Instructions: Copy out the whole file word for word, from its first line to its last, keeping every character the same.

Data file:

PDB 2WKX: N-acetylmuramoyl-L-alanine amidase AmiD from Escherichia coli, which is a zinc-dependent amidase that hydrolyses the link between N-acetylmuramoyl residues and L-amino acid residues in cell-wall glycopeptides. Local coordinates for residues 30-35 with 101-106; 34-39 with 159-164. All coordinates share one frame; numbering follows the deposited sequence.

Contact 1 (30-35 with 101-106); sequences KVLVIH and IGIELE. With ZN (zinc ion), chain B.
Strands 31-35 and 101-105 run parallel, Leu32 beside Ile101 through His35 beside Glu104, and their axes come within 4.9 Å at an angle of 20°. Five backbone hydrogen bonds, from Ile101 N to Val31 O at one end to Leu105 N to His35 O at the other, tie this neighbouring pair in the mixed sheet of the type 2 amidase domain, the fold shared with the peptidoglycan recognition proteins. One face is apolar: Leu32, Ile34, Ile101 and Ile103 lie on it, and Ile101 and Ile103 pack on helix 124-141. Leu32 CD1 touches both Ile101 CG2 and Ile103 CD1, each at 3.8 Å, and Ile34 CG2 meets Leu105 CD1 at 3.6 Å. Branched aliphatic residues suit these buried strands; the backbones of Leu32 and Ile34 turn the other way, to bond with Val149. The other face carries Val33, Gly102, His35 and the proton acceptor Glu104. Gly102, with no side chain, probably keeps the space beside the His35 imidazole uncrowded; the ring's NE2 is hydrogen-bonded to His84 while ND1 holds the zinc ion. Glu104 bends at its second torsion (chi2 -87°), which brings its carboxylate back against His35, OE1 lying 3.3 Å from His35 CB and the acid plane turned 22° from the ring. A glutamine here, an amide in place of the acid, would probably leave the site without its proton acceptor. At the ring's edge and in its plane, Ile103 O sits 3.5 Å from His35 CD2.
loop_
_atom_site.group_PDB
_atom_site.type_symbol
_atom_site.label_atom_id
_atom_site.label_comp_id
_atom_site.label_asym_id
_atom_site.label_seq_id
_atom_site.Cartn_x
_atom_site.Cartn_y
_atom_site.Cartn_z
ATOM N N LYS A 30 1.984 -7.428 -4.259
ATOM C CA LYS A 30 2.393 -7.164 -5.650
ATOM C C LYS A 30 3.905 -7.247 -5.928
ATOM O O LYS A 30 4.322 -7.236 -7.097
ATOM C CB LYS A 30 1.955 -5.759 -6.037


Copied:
PDB 2WKX: N-acetylmuramoyl-L-alanine amidase AmiD from Escherichia coli, which is a zinc-dependent amidase that hydrolyses the link between N-acetylmuramoyl residues and L-amino acid residues in cell-wall glycopeptides. Local coordinates for residues 30-35 with 101-106; 34-39 with 159-164. All coordinates share one frame; numbering follows the deposited sequence.

Contact 1 (30-35 with 101-106); sequences KVLVIH and IGIELE. With ZN (zinc ion), chain B.
Strands 31-35 and 101-105 run parallel, Leu32 beside Ile101 through His35 beside Glu104, and their axes come within 4.9 Å at an angle of 20°. Five backbone hydrogen bonds, from Ile101 N to Val31 O at one end to Leu105 N to His35 O at the other, tie this neighbouring pair in the mixed sheet of the type 2 amidase domain, the fold shared with the peptidoglycan recognition proteins. One face is apolar: Leu32, Ile34, Ile101 and Ile103 lie on it, and Ile101 and Ile103 pack on helix 124-141. Leu32 CD1 touches both Ile101 CG2 and Ile103 CD1, each at 3.8 Å, and Ile34 CG2 meets Leu105 CD1 at 3.6 Å. Branched aliphatic residues suit these buried strands; the backbones of Leu32 and Ile34 turn the other way, to bond with Val149. The other face carries Val33, Gly102, His35 and the proton acceptor Glu104. Gly102, with no side chain, probably keeps the space beside the His35 imidazole uncrowded; the ring's NE2 is hydrogen-bonded to His84 while ND1 holds the zinc ion. Glu104 bends at its second torsion (chi2 -87°), which brings its carboxylate back against His35, OE1 lying 3.3 Å from His35 CB and the acid plane turned 22° from the ring. A glutamine here, an amide in place of the acid, would probably leave the site without its proton acceptor. At the ring's edge and in its plane, Ile103 O sits 3.5 Å from His35 CD2.
loop_
_atom_site.group_PDB
_atom_site.type_symbol
_atom_site.label_atom_id
_atom_site.label_comp_id
_atom_site.label_asym_id
_atom_site.label_seq_id
_atom_site.Cartn_x
_atom_site.Cartn_y
_atom_site.Cartn_z
ATOM N N LYS A 30 1.984 -7.428 -4.259
ATOM C CA LYS A 30 2.393 -7.164 -5.650
ATOM C C LYS A 30 3.905 -7.247 -5.928
ATOM O O LYS A 30 4.322 -7.236 -7.097
ATOM C CB LYS A 30 1.955 -5.759 -6.037